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'Significant' demand for beds at Limerick Hospital from people who had Covid, but still need to recover

The hospital group responded to calls from the INMO for a Hiqa investigation into overcrowding at University Hospital Limerick

THE UL HOSPITALS Group, which manages six hospitals in the mid-west region, has said that the “extraordinary demand” for services at University Hospital Limerick, are unlike any other experienced before in the mid-west.

In a lengthy statement to The Journal, the hospital group said that overcrowding at Limerick Hospital was “multi-factorial”, and explained some of those factors.

It emerged last night that the hospital group had urged the public to consider all care options before attending the Emergency Department at University Hospital Limerick (UHL), as it was managing an “unprecedented level” of patient presentations.

Today, the Irish Nurses and Midwives Organisation (INMO) called for an investigation by the health watchdog Hiqa into overcrowding at University Hospital Limerick.

“UHL has been the most overcrowded hospital in Ireland every day this year. It had the highest overall number of patients waiting for care without beds in 2017, 2018, 2019, and 2020,” it said, asking why despite additional recruitment and over 100 extra beds, it still faced “runaway overcrowding”.

“52 patients were on trolleys in UHL this morning, more than treble the number in any other hospital in the state,” the INMO said.

The hospital’s response to the INMO

In response to this statement, the UL hospital group apologised that despite the extra beds opened at UHL over the past eight months, “many admitted patients have been experiencing long waits for beds”. 

“This is not the kind of care we wish to provide, and we apologise to any patient who has experienced a long wait for a bed.”

It also said that during peak hospital demand before the pandemic, the hospital would have “up to 25 patients on trolleys in wards in the hospital… This is no longer the case”. 

The hospital group said it “noted” the INMO’s concerns about the situation, and the Group’s Chief Clinical Director and the Chief Director of Nursing & Midwifery have met with representatives of the INMO this week to discuss overcrowding.

During the past year, there has been an increase in Covid-19 patients, especially during the three periods of peak transmission. And currently, there remains significant demand for beds from people who have been de-listed as Covid-positive, but who continue to make their recovery from the disease.

“On Thursday 22 April, for example, the total number of inpatients in UHL who were either query-Covid, Covid-positive, post-Covid, or long-Covid, exceeded 40.”

Non-Covid care

It added that Covid-19 patients accounts for only one aspect “in the multi-faceted demand” for services at UHL.

“Also during the past year, there has been an increase in serious non-Covid illnesses that have been complicated due to delays in seeking treatment during lockdowns, and which require longer recovery times.

In short, people are getting sicker with more complicated conditions, and patients need to spend longer in hospital to recover from their illnesses.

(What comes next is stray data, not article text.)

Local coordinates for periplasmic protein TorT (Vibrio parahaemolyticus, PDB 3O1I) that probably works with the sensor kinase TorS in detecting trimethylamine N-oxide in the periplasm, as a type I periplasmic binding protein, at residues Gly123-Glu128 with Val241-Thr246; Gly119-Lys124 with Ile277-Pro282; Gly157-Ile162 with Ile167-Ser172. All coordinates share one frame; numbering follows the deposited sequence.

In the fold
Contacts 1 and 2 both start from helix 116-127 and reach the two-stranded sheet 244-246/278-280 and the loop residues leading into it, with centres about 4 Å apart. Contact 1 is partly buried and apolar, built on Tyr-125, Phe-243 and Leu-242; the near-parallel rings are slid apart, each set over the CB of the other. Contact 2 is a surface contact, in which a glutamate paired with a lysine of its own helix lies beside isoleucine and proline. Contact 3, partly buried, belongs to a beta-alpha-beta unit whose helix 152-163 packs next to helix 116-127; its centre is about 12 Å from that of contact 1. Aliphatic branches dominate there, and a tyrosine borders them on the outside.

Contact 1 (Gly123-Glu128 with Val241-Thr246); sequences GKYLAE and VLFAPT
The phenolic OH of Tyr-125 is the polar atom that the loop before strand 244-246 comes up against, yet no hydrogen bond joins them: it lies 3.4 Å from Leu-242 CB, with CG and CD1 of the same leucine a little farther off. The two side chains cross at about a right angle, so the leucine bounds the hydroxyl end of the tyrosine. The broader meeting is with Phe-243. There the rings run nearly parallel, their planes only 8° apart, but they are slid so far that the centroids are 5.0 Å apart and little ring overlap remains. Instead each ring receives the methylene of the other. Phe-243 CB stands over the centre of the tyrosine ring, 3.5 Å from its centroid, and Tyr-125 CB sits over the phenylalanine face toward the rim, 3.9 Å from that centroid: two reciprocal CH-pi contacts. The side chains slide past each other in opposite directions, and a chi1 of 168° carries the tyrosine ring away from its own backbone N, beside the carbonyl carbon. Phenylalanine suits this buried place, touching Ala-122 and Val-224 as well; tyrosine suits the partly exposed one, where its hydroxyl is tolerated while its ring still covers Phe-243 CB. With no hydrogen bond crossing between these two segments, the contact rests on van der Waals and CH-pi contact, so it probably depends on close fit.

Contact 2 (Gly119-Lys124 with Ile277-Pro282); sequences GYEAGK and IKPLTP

It said that there is “a cumulative increase” in the length people stay in the hospital over the past few years, and that they are also experiencing “record levels of presentations”.

“In the 24 hours between 8am Monday and 8am Tuesday, 241 people attended our Emergency Department. The following three 24-hour patients brought attendances of 283, 243, and 214. Daily emergency presentations at the hospital in excess of 200 are now the norm. The average daily attendance figure for 2019, the last full year pre-pandemic, was 197.” 

UL Hospitals Group gave reassurances that all patients are receiving expert medical care while they wait, that social distancing measures are adhered to stringently, and that wait times are kept to a minimum.

“The phenomenon of hospital crowding is multi-factorial, and will not be solved by increasing bed capacity alone,” it said, adding that it was grateful for the increase in beds.

This single-room accommodation has provided our patients with the comfort they deserve, and allowed us to better manage infection risk in the hospital, not least during the considerably challenging third wave of Covid-19 in January 2021.
This in no way minimises the upset that people feel when they experience a lengthy wait for a hospital bed, and we apologise to those people, and their families, who have been inconvenienced at this time.

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“We reiterate our appeal on the public in the region to present at the ED only in the event of an emergency or a serious illness, and first consider all the alternative care options available ot them, including family doctors, out-of-hours GP services, local pharmacies and the Injury Units at St John’s, Ennis and Nenagh Hospitals, which are an excellent option for treatment of broken bones, dislocations, sprains, strains, wounds, scalds and minor burns.

“Those units are open at Ennis and Nenagh Hospitals (8am-8pm daily), and St John’s Hospital (8am-7pm, Monday to Friday).

“If you do have symptoms of Covid-19, it is important that you do not go to the Emergency Department or your GP. Ring them in advance for advice, and avoid contact with other people by self-isolating. In a medical emergency if you have severe symptoms, call 112 or 999. If you are seriously injured or ill or are worried your life is at risk, the ED will assess and treat you as a priority.”

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